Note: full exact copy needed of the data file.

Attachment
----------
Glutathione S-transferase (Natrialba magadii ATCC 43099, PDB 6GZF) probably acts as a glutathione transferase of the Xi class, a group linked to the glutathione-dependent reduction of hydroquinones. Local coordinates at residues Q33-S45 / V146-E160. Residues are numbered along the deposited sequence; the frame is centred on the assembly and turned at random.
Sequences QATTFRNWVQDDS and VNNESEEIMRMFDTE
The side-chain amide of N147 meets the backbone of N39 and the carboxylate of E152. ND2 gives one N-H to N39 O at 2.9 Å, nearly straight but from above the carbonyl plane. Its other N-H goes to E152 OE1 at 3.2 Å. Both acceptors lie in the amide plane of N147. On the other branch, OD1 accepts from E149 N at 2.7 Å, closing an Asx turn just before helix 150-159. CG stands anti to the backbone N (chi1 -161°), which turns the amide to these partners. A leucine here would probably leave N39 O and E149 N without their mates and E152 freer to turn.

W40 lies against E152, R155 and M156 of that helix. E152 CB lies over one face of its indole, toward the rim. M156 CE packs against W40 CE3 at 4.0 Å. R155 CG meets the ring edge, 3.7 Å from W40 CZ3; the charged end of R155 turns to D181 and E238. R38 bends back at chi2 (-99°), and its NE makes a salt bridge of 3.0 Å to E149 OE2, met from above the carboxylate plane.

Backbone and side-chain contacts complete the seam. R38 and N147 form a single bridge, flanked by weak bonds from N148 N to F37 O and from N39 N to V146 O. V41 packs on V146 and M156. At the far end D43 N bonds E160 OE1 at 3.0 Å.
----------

Glutathione S-transferase (Natrialba magadii ATCC 43099, PDB 6GZF) probably acts as a glutathione transferase of the Xi class, a group linked to the glutathione-dependent reduction of hydroquinones. Local coordinates at residues Q33-S45 / V146-E160. Residues are numbered along the deposited sequence; the frame is centred on the assembly and turned at random.
Sequences QATTFRNWVQDDS and VNNESEEIMRMFDTE
The side-chain amide of N147 meets the backbone of N39 and the carboxylate of E152. ND2 gives one N-H to N39 O at 2.9 Å, nearly straight but from above the carbonyl plane. Its other N-H goes to E152 OE1 at 3.2 Å. Both acceptors lie in the amide plane of N147. On the other branch, OD1 accepts from E149 N at 2.7 Å, closing an Asx turn just before helix 150-159. CG stands anti to the backbone N (chi1 -161°), which turns the amide to these partners. A leucine here would probably leave N39 O and E149 N without their mates and E152 freer to turn.

W40 lies against E152, R155 and M156 of that helix. E152 CB lies over one face of its indole, toward the rim. M156 CE packs against W40 CE3 at 4.0 Å. R155 CG meets the ring edge, 3.7 Å from W40 CZ3; the charged end of R155 turns to D181 and E238. R38 bends back at chi2 (-99°), and its NE makes a salt bridge of 3.0 Å to E149 OE2, met from above the carboxylate plane.

Backbone and side-chain contacts complete the seam. R38 and N147 form a single bridge, flanked by weak bonds from N148 N to F37 O and from N39 N to V146 O. V41 packs on V146 and M156. At the far end D43 N bonds E160 OE1 at 3.0 Å.